Tuesday, November 24, 2015

Pointcrawl, pathcrawl, dungeon crawl

As I'm writing this, I have a small hexmap in front of me. It's a 30x30 hexmap, with a 12-mile scale. So, grab one yourself. Generate a random one if you must.

Done? Good.

Now, I believe you are familiar with the terms pointcrawl, pathcrawl and dungeon crawl. If not, click on the links I've provided. I'll wait.

Back? Fantastic.

Now generate a random dungeon. Any size will do, but use only 1 level (for now we won't need more than that).

But why do all this?

Let me explain. When you talk about a point/pathcrawl concept, you are saying the connections between important sites on your map are important--those connections are the corridors of your dungeon, and those sites are your rooms.--We'll merge this concept now.

So place your dungeon map over your wilderness hexmap. If you are using an image editor, you may use a multiply effect on the dungeon layer and lower the opacity a little. Now that's done you have a large dungeon over your wilderness.

Each room is now a site, an important landmark, a settlement, a lair, a ruin... Each corridor is now a path, a way to link those sites: roads, trails, landmark chains, river banks...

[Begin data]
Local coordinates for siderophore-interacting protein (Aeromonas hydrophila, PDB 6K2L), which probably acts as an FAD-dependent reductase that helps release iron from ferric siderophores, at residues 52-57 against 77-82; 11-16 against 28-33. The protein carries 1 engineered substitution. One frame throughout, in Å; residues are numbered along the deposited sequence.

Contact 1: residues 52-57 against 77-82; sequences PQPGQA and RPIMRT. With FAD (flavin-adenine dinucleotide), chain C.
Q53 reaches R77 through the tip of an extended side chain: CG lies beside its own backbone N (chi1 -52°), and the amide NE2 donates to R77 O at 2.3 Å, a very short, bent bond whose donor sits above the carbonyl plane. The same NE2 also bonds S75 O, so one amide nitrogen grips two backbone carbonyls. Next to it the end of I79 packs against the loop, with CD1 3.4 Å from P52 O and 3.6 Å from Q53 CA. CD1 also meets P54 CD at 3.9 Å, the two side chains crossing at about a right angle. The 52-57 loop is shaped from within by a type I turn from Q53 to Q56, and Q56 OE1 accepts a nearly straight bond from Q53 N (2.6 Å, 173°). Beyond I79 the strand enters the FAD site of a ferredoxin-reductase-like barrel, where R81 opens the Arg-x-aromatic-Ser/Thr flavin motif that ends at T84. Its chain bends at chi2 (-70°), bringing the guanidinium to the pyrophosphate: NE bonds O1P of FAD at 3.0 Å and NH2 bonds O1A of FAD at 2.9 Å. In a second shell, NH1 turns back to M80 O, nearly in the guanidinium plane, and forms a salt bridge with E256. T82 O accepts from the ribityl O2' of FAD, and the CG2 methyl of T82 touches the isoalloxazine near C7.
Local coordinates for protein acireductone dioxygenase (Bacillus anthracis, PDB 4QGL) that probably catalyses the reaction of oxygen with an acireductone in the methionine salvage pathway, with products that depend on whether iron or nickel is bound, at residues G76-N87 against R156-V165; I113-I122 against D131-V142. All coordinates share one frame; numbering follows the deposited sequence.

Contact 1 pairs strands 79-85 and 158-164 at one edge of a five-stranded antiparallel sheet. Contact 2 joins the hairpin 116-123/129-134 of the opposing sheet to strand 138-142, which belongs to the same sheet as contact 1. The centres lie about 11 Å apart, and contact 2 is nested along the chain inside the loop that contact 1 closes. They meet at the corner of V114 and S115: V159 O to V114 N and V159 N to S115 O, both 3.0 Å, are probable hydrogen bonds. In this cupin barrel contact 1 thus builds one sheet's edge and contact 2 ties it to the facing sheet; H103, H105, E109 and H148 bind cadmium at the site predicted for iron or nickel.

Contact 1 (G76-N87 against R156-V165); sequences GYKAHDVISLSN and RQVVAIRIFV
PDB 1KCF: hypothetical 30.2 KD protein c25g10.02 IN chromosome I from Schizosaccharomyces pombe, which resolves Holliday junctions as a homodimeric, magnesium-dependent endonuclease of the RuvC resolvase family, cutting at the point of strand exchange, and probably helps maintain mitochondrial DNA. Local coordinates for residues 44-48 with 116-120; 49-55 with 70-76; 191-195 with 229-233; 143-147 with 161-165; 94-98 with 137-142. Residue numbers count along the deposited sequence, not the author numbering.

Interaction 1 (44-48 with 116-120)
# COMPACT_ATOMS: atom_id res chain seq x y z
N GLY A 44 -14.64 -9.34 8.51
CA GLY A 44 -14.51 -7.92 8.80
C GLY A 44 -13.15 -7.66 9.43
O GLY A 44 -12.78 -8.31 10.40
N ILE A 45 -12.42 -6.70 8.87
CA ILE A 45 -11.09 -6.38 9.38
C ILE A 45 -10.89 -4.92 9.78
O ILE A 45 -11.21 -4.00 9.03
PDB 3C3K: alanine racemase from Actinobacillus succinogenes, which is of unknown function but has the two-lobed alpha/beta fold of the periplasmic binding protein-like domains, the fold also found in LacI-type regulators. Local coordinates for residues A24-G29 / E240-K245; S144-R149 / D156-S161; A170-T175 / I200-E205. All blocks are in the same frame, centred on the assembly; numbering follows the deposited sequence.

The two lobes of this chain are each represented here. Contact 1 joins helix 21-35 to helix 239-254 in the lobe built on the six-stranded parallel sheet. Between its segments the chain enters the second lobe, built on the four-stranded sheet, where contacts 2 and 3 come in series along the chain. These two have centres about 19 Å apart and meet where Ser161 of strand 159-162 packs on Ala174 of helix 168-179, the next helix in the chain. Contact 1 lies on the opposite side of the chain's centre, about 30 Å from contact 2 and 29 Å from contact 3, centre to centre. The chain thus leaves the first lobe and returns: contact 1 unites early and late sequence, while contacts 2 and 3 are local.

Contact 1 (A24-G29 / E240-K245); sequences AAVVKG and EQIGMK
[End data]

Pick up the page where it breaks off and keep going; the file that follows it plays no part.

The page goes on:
Then you will ask me: why this particular path goes north 20 miles and then returns south, just to link this two towns 5 miles apart? It's because:
-there's a ravine
-it's a route used by pilgrims and now it's considered good luck to follow it
-the contractor who built the route was earning his money based on the amount of paved miles
-all the above

Those little things give color to your world. Suddenly, a twisting path becomes part of the setting and all you needed was a dungeon map overlay. ;-)

PS: This also works if you use a Traveller Subsector Map Generator as an overlay.

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